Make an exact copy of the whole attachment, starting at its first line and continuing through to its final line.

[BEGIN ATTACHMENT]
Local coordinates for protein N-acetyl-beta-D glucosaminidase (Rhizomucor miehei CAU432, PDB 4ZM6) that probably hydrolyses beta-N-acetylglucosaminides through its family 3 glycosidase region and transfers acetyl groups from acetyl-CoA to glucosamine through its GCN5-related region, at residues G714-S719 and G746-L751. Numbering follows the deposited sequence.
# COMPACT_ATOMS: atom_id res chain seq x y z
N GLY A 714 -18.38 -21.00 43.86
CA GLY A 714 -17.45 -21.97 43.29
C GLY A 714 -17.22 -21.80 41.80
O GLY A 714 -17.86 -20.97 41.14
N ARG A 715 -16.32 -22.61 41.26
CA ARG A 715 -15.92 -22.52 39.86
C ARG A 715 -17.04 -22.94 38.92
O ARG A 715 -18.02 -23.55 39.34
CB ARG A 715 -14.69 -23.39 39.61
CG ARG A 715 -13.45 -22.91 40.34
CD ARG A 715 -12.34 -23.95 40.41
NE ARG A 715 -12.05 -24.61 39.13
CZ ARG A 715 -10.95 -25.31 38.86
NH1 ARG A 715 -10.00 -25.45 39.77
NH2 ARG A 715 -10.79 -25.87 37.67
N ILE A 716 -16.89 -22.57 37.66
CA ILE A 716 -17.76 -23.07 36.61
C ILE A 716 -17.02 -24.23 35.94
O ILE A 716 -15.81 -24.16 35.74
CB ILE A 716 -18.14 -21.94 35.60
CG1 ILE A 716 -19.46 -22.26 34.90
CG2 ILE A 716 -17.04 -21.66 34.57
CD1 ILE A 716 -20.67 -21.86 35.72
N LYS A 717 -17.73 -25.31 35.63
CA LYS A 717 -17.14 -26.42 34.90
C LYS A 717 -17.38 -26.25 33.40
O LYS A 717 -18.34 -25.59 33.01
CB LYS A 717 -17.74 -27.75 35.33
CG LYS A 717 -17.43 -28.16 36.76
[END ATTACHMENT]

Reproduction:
Local coordinates for protein N-acetyl-beta-D glucosaminidase (Rhizomucor miehei CAU432, PDB 4ZM6) that probably hydrolyses beta-N-acetylglucosaminides through its family 3 glycosidase region and transfers acetyl groups from acetyl-CoA to glucosamine through its GCN5-related region, at residues G714-S719 and G746-L751. Numbering follows the deposited sequence.
# COMPACT_ATOMS: atom_id res chain seq x y z
N GLY A 714 -18.38 -21.00 43.86
CA GLY A 714 -17.45 -21.97 43.29
C GLY A 714 -17.22 -21.80 41.80
O GLY A 714 -17.86 -20.97 41.14
N ARG A 715 -16.32 -22.61 41.26
CA ARG A 715 -15.92 -22.52 39.86
C ARG A 715 -17.04 -22.94 38.92
O ARG A 715 -18.02 -23.55 39.34
CB ARG A 715 -14.69 -23.39 39.61
CG ARG A 715 -13.45 -22.91 40.34
CD ARG A 715 -12.34 -23.95 40.41
NE ARG A 715 -12.05 -24.61 39.13
CZ ARG A 715 -10.95 -25.31 38.86
NH1 ARG A 715 -10.00 -25.45 39.77
NH2 ARG A 715 -10.79 -25.87 37.67
N ILE A 716 -16.89 -22.57 37.66
CA ILE A 716 -17.76 -23.07 36.61
C ILE A 716 -17.02 -24.23 35.94
O ILE A 716 -15.81 -24.16 35.74
CB ILE A 716 -18.14 -21.94 35.60
CG1 ILE A 716 -19.46 -22.26 34.90
CG2 ILE A 716 -17.04 -21.66 34.57
CD1 ILE A 716 -20.67 -21.86 35.72
N LYS A 717 -17.73 -25.31 35.63
CA LYS A 717 -17.14 -26.42 34.90
C LYS A 717 -17.38 -26.25 33.40
O LYS A 717 -18.34 -25.59 33.01
CB LYS A 717 -17.74 -27.75 35.33
CG LYS A 717 -17.43 -28.16 36.76